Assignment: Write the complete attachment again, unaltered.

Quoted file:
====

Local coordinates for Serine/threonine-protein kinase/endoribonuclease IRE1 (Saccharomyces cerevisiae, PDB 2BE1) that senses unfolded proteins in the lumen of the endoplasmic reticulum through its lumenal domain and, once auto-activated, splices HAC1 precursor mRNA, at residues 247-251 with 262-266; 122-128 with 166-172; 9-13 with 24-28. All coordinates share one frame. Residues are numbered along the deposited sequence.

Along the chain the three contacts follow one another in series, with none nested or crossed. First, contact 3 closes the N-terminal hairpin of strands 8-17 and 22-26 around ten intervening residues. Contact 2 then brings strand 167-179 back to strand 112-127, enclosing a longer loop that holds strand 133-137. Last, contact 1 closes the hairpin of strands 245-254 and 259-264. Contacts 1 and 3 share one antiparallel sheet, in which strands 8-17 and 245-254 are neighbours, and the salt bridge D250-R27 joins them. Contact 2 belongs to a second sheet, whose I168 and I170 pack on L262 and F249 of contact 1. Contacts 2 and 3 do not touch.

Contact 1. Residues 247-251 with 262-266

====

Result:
Local coordinates for Serine/threonine-protein kinase/endoribonuclease IRE1 (Saccharomyces cerevisiae, PDB 2BE1) that senses unfolded proteins in the lumen of the endoplasmic reticulum through its lumenal domain and, once auto-activated, splices HAC1 precursor mRNA, at residues 247-251 with 262-266; 122-128 with 166-172; 9-13 with 24-28. All coordinates share one frame. Residues are numbered along the deposited sequence.

Along the chain the three contacts follow one another in series, with none nested or crossed. First, contact 3 closes the N-terminal hairpin of strands 8-17 and 22-26 around ten intervening residues. Contact 2 then brings strand 167-179 back to strand 112-127, enclosing a longer loop that holds strand 133-137. Last, contact 1 closes the hairpin of strands 245-254 and 259-264. Contacts 1 and 3 share one antiparallel sheet, in which strands 8-17 and 245-254 are neighbours, and the salt bridge D250-R27 joins them. Contact 2 belongs to a second sheet, whose I168 and I170 pack on L262 and F249 of contact 1. Contacts 2 and 3 do not touch.

Contact 1. Residues 247-251 with 262-266